In the Guardianship of Mary Jane Olivares, An Incapacitated Person--Appeal from Probate Court No 1 of Bexar County

Annotate this Case
Download PDF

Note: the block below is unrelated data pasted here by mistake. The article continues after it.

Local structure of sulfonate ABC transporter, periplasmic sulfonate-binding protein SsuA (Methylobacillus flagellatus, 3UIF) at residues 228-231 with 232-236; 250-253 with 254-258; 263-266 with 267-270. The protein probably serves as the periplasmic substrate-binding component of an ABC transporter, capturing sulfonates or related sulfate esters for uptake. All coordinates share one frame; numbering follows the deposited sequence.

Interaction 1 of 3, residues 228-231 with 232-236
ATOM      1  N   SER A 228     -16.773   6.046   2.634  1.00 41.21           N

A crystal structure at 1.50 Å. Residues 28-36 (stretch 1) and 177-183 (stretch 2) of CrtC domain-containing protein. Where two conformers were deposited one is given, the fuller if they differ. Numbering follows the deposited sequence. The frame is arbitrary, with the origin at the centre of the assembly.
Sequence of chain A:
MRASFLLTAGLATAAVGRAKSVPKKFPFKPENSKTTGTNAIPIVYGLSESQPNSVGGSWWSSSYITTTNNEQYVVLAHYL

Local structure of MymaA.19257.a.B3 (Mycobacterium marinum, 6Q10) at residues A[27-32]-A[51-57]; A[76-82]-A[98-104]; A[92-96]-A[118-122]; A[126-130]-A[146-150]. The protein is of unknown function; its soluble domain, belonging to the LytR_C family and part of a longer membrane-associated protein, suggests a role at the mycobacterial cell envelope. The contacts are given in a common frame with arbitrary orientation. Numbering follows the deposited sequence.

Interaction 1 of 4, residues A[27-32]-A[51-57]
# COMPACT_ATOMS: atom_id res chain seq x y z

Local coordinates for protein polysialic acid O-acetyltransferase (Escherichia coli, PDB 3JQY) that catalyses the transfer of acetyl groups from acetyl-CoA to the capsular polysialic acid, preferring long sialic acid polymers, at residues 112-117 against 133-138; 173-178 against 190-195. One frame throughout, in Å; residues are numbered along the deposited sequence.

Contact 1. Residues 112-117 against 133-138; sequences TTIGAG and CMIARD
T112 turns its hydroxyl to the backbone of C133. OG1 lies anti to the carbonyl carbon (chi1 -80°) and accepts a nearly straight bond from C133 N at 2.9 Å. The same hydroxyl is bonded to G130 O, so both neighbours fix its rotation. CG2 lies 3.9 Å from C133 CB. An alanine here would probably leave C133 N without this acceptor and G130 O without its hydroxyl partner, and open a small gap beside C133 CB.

NO. 07-07-0275-CV IN THE COURT OF APPEALS FOR THE SEVENTH DISTRICT OF TEXAS AT AMARILLO PANEL D DECEMBER 12, 2008 ______________________________ IN THE GUARDIANSHIP OF MARY JANE OLIVARES, AN INCAPACITATED PERSON _________________________________ FROM THE PROBATE COURT NO. 1 OF BEXAR COUNTY; NO. 2005-PC-3671; HON. POLLY JACKSON SPENCER, PRESIDING _______________________________ Memorandum Opinion ________________________________ Before QUINN, C.J., and CAMPBELL and PIRTLE, JJ. Appellant Dennis Olivares, pro se, appeals from an order granting 1) a motion in limine wherein he was barred from participating in a guardianship proceeding he initiated, 2) an application requiring the payment of money as security for costs, and 3) a temporary injunction. The guardianship proceeding he initiated involved his mother, Mary Jane Olivares. He sought to be appointed her guardian. The motions that the trial court granted were filed by David A. Wise (Wise), the attorney ad litem for Mrs. Olivares. We affirm, reverse, and dismiss in part. Motion in Limine Via the motion in limine, Wise asserted that Olivares lacked standing to participate in the guardianship proceeding due to an adverse interest. The latter consisted of owing his mother and her estate substantial sums of money. The trial court granted the motion, which decision Olivares now attacks.1 We overrule his complaint. Whether a party has standing to participate in a guardianship proceeding is a question of law. We review the matter de novo. Cleaver v. George Staton Co., 908 S.W.2d 468, 472 (Tex. App. Tyler 1995, writ denied); Betts v. Brown, No. 14-99 00619CV, 2001 Tex. App. LEXIS 329 at *7-8 (Tex. App. Houston [14th Dist.] January 18, 2001, no pet.). Next, § 642 of the Probate Code provides that a person who has an interest adverse to a proposed ward may not 1) file an application to create a guardianship for that person, 2) contest the creation of a guardianship for that person, 3) contest the appointment of a person as a guardian of the person or the estate or both, or 4) contest an application for complete restoration of a ward s capacity or modification of a ward s guardianship. TEX . PROB. CODE ANN . §642(b) (Vernon 2003). Olivares attack on the trial court s decision has two components. First, he contends that his opponent failed to prove that he will never pay the debt to his mother. Then, he believes that owing money to his mother does not constitute an adverse interest sufficient to prevent him from participating in the guardianship proceeding. We disagree given the record before us. The amount of money that he owes his mother approximates $80,000. The exact sum due is unknown because he tracks his loans loosely and the nature of the repayment is somewhat far off. Moreover, he has no job (though he is apparently well1 The trial court s order states that Olivares does not have standing to file or am end any application to create a guardianship for the Proposed W ard; . . . does not have standing . . . to contest the creation of a guardianship for the Proposed W ard; and, . . . does not have standing in this cause to contest the appointm ent of [his sister Rebecca], or any other person, as the guardian of the person or of the estate of the Proposed W ard. 2 educated and highly skilled) and lives in his mother s house. She lives elsewhere and, according to him, has a finite estate. Yet, her assets have been used by him to pay for his credit cards, his attorneys, and a lawsuit he initiated against a local municipality, among other things. Simply put, loans from Mrs. Olivares assets support him, as he acknowledged. Most troubling though is that many of the loans and expenditures from that finite estate were made after he secured from his mother a power of attorney to act on her behalf. And, as mentioned above, little to no evidence appears of record illustrating that repayment will be forthcoming in the near future. This is of import since under the power of attorney, his debts will be forgiven upon the death of his mother. So what we have here is evidence from which a factfinder could reasonably conclude that though Olivares has the ability to earn wages and care for himself, he opted to live off his potentially incapacitated mother and expend her finite estate for his own benefit. More importantly, much of this self-dealing occurred after he became her fiduciary via a power of attorney. As her fiduciary, he was obligated to place her interests above his own. Chapman Children s Trust v. Porter & Hedges, L.L.P., 32 S.W.3d 429, 439 (Tex. App. Houston [14th Dist.] 2000, pet. denied); accord, National Plan Adm rs, Inc. v. Nat l Health Ins. Co., 235 S.W.3d 695, 700 (Tex. 2007) (stating that the attorney-in-fact is an agent and subject to a duty to act solely for the benefit of the principal in all matters connected with the agency). A fiduciary, like Olivares, is also obligated to pursue a course of good faith, fair dealing, honesty, and strict accountability. Avary v. Bank of America, N.A., 72 S.W.3d 779, 791 (Tex. App. Dallas 2002, pet. denied). Given the evidence of his self-dealing, we cannot hold that the trial court erred in determining that Olivares had an 3 interest sufficiently adverse to his mother to bar him from participating in her guardianship proceeding.2 Temporary Injunction Next, Olivares contends that the trial court erred in granting a temporary restraining order and a temporary injunction enjoining him from using the power of attorney or exercising any dominion or control over her property when there was no evidence of irreparable harm to her estate. We overrule the issues. First, a temporary restraining order is non-appealable. In re Office of the Attorney General, 257 S.W.3d 695, 698 (Tex. 2008). Thus, we cannot hear complaints regarding its issuance. Second, we find no record of a written order for injunction being signed by the court. Moreover, both parties agree that one was not. Instead, the trial court simply stated that the motion seeking injunctive relief was granted. See Ex parte Barnes, 581 S.W.2d 812, 814 (Tex. Civ. App. Fort Worth 1979, no writ) (stating that while an oral order for temporary injunction is effective, it must be as clear and specific as a written order). Yet, the specific terms of the decree, the reasons for its issuance, the acts to be enjoined, and the date of the final trial went unmentioned in the oral pronouncement, contrary to Texas Rule of Civil Procedure 683. TEX . R. CIV. P. 683. And, since they were, the purported temporary injunction was and is void. Qwest Communications Corp. v. AT&T Corp., 24 S.W.3d 334, 337 (Tex. 2000). 2 To the extent that Olivares claim s on appeal that he was entitled to 45 days notice of the hearing on the m otion in lim ine, we do not find in the record where he raised that m atter below. Accordingly, the issue was waived. T EX . R. A PP . P. 33.1(a)(1) (stating that to preserve error, one m ust show that the com plaint was m ade to the trial court by a tim ely request, objection, or m otion). 4 Order to Pay Costs and Security Olivares next complains of the trial court s order directing him to deposit into the court s registry the sum of $8,000 to secure the payment of the court costs and expenses related to the guardianship proceedings. He was ordered to do this without encumbering his mother s estate. We dismiss this issue for the want of jurisdiction. The order in question was sought and entered pursuant to the authority of §622(b) of the Probate Code. Section 622(b) provides that [a] person interested in the guardianship or in the welfare of the ward, or an officer of the court, at any time before the trial of an application, complaint, or opposition in relation to a guardianship matter, may obtain from the court, on written motion, an order requiring the person who filed the application, complaint, or opposition to give security for the probable costs of the proceeding. TEX . PROB. CODE ANN . § 622(b) (Vernon 2003). Given its use of the term probable, the legislature apparently contemplated that the statute would serve to assure payment of costs to be incurred as the suit proceeds to ultimate disposition. And, by requiring one to pay costs that could be incurred while the guardianship action proceeds, it can hardly be said that the directive disposes of the suit or results in the adjudication or resolution of any substantive right or cause of action. Consequently, the order in question is interlocutory and outside of our jurisdiction. Bozeman v. Kornblit, 232 S.W.3d 261, 263 (Tex. App. Houston [1st Dist.] 2007, no pet.) (stating that an order that merely sets the stage for further resolution is interlocutory and non-appealable); accord, Brittingham-Sada de Ayala v. Mackie, 193 S.W.3d 575, 579 (Tex. 2006) (stating that the order there involved 5 was interlocutory because it did not end a phase of the proceedings but rather set[] the stage for the resolution of all proceedings ). Laches Finally, Olivares argues that the doctrine of laches prohibited the trial court from considering and ruling on the motion in limine, application for temporary injunction, and application for costs and security because they were filed 1.5 years after he initiated the guardianship. We overrule the issue. Laches is an equitable remedy that prevents a plaintiff from asserting a claim due to the lapse of time. Brewer v. Nationsbank of Texas, N.A., 28 S.W.3d 801, 804 (Tex. App. Corpus Christi 2000, no pet.). It is generally not available in a suit to enforce a statutory right. Houston Lighting & Power Co. v. City of Wharton, 101 S.W.3d 633, 638 (Tex. App. Houston [1st Dist.] 2003, pet. denied). Moreover, to prevail on it, one must show that 1) his opponent unreasonably delayed in asserting legal or equitable rights, and 2) the delay caused him to, in good faith, change his position. Caldwell v. Barnes, 975 S.W.2d 535, 538 (Tex. 1998). Assuming arguendo that laches is applicable to guardianship proceedings and that the 1.5 year delay mentioned by Olivares was unreasonable, Olivares did not illustrate that the delay caused him to change his position to his detriment. Without such a showing, he cannot prevail. See Trevino v. Trevino, 64 S.W.3d 166, 173 (Tex. App. San Antonio 2001, no pet.). 6 Accordingly, we reverse the oral temporary injunction, dismiss the complaint regarding issuance of the temporary restraining order and the order directing him to pay costs, and affirm the remaining orders of the trial court which were at issue before us. Brian Quinn Chief Justice 7